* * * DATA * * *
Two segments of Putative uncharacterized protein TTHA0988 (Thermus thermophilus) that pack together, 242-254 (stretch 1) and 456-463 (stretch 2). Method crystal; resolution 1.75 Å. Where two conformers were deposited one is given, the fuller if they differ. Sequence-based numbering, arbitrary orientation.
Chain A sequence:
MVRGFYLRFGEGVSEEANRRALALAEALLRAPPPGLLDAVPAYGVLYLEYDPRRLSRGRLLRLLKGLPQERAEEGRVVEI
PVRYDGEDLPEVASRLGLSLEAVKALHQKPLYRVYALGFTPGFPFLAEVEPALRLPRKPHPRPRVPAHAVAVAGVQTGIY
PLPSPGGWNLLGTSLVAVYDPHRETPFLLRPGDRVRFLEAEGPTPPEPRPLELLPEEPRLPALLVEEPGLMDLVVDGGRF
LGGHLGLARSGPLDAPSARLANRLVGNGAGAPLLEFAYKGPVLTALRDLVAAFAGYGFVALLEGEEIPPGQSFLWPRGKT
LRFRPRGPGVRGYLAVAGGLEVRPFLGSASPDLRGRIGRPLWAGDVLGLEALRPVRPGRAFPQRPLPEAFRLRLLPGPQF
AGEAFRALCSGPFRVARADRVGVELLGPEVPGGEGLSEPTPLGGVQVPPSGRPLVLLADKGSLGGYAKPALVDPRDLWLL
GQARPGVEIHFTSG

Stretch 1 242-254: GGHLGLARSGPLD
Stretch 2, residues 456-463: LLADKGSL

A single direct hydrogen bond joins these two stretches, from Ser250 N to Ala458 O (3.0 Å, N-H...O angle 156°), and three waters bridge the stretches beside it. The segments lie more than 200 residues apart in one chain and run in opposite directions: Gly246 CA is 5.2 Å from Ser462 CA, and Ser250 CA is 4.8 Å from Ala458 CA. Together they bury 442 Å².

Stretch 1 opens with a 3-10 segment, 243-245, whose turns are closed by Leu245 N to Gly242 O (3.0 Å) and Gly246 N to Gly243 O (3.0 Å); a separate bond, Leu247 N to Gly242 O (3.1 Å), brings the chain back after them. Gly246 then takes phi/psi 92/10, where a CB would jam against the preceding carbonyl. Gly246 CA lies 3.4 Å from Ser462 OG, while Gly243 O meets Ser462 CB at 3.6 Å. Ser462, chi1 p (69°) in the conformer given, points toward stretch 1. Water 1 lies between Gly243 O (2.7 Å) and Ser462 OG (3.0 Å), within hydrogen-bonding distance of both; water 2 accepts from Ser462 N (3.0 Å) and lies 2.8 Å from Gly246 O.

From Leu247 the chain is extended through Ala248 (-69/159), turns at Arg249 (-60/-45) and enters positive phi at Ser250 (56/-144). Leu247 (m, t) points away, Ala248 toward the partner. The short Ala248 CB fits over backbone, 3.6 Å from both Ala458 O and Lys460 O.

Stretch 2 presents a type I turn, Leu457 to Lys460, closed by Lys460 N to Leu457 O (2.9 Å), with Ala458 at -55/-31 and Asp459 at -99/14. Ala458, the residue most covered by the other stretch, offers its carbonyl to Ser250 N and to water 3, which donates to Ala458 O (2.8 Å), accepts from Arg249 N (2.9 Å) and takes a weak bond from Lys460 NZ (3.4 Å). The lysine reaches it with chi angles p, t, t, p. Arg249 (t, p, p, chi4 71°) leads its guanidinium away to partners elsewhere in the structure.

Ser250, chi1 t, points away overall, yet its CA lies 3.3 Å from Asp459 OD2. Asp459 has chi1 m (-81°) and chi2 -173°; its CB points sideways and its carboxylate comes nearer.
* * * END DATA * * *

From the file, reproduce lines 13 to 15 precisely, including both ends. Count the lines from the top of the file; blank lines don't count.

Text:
Stretch 1 opens with a 3-10 segment, 243-245, whose turns are closed by Leu245 N to Gly242 O (3.0 Å) and Gly246 N to Gly243 O (3.0 Å); a separate bond, Leu247 N to Gly242 O (3.1 Å), brings the chain back after them. Gly246 then takes phi/psi 92/10, where a CB would jam against the preceding carbonyl. Gly246 CA lies 3.4 Å from Ser462 OG, while Gly243 O meets Ser462 CB at 3.6 Å. Ser462, chi1 p (69°) in the conformer given, points toward stretch 1. Water 1 lies between Gly243 O (2.7 Å) and Ser462 OG (3.0 Å), within hydrogen-bonding distance of both; water 2 accepts from Ser462 N (3.0 Å) and lies 2.8 Å from Gly246 O.

From Leu247 the chain is extended through Ala248 (-69/159), turns at Arg249 (-60/-45) and enters positive phi at Ser250 (56/-144). Leu247 (m, t) points away, Ala248 toward the partner. The short Ala248 CB fits over backbone, 3.6 Å from both Ala458 O and Lys460 O.

Stretch 2 presents a type I turn, Leu457 to Lys460, closed by Lys460 N to Leu457 O (2.9 Å), with Ala458 at -55/-31 and Asp459 at -99/14. Ala458, the residue most covered by the other stretch, offers its carbonyl to Ser250 N and to water 3, which donates to Ala458 O (2.8 Å), accepts from Arg249 N (2.9 Å) and takes a weak bond from Lys460 NZ (3.4 Å). The lysine reaches it with chi angles p, t, t, p. Arg249 (t, p, p, chi4 71°) leads its guanidinium away to partners elsewhere in the structure.